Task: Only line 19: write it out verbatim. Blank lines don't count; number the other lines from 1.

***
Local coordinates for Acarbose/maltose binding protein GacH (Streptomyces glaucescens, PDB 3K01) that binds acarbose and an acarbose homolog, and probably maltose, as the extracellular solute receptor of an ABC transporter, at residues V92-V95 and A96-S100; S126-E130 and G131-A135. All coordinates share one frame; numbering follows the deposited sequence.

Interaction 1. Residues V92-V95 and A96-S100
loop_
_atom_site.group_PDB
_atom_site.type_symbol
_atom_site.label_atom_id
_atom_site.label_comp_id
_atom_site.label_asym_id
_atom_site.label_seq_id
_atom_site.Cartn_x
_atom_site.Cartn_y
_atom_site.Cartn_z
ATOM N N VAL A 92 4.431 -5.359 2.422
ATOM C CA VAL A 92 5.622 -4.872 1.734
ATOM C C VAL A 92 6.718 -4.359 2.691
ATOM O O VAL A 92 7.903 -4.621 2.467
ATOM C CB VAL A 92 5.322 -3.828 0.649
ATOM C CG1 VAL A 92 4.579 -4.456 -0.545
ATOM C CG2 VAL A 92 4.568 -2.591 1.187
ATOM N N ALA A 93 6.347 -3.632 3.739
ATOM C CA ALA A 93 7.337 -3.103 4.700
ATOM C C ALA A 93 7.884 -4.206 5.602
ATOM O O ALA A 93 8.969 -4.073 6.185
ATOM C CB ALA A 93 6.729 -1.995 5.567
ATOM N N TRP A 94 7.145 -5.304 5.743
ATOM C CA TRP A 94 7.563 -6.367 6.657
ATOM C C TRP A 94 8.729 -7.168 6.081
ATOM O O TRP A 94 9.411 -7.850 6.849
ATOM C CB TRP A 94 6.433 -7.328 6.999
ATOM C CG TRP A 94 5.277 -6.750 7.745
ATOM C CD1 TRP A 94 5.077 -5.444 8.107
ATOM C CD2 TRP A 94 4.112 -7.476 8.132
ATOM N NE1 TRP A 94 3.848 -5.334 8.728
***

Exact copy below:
ATOM C CG2 VAL A 92 4.568 -2.591 1.187